A good question, asked a surprising number of times. The short answer is “yes,...but....”. There is a presumption of testamentary freedom under English law in making your will, ie you can leave your assets to whomever you please, (unlike a country such as France, where there are forced inheritance rules). However, legislation does exist to protect those who it is felt deserve special protection.
The Inheritance (Provision for Family and Dependants) Act 1975 (“the Act”) defines certain categories of people who may make an application to the court (within a strict timescale) for financial provision.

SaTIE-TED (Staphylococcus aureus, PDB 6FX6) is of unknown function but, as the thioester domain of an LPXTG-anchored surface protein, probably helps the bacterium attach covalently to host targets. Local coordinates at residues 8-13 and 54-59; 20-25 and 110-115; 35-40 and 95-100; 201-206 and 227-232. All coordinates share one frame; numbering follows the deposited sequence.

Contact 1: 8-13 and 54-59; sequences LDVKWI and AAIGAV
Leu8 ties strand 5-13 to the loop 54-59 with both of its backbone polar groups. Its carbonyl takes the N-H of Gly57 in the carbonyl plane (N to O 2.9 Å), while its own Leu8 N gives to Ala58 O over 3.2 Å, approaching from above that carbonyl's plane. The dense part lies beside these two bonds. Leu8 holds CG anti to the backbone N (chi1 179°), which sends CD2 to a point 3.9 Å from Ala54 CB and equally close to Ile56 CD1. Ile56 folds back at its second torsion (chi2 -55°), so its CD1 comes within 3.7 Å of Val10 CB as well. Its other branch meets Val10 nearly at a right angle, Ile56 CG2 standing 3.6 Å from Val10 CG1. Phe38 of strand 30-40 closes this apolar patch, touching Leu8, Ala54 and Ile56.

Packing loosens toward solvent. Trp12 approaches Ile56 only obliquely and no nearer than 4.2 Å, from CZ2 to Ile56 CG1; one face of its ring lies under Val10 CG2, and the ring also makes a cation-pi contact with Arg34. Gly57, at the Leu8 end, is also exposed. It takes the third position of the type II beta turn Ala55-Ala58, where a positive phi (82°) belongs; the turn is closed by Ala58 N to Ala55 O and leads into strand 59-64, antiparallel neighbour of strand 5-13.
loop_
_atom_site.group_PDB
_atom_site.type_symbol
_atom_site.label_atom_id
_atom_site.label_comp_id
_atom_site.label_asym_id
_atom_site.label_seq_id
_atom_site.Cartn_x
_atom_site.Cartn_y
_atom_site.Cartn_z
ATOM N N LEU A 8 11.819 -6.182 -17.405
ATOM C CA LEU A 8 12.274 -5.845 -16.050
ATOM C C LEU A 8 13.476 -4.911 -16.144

These are obvious candidates such as spouse, co-habitee, children or someone who was being maintained by the deceased immediately before death. The claimant must prove that reasonable provision has not been made in the will and a spouse commands a more favourable definition of financial provision than other claimants. Generally speaking, able bodied adult children, who are capable of maintaining themselves are not treated very favourably by the courts.
If you are thinking of disinheriting someone who is covered by the Act, then you should think about leaving a written statement giving your resons for omitting someone who might have expected to have been provided for in the will. If those reasons are good, true and accurate, the court will take them into account.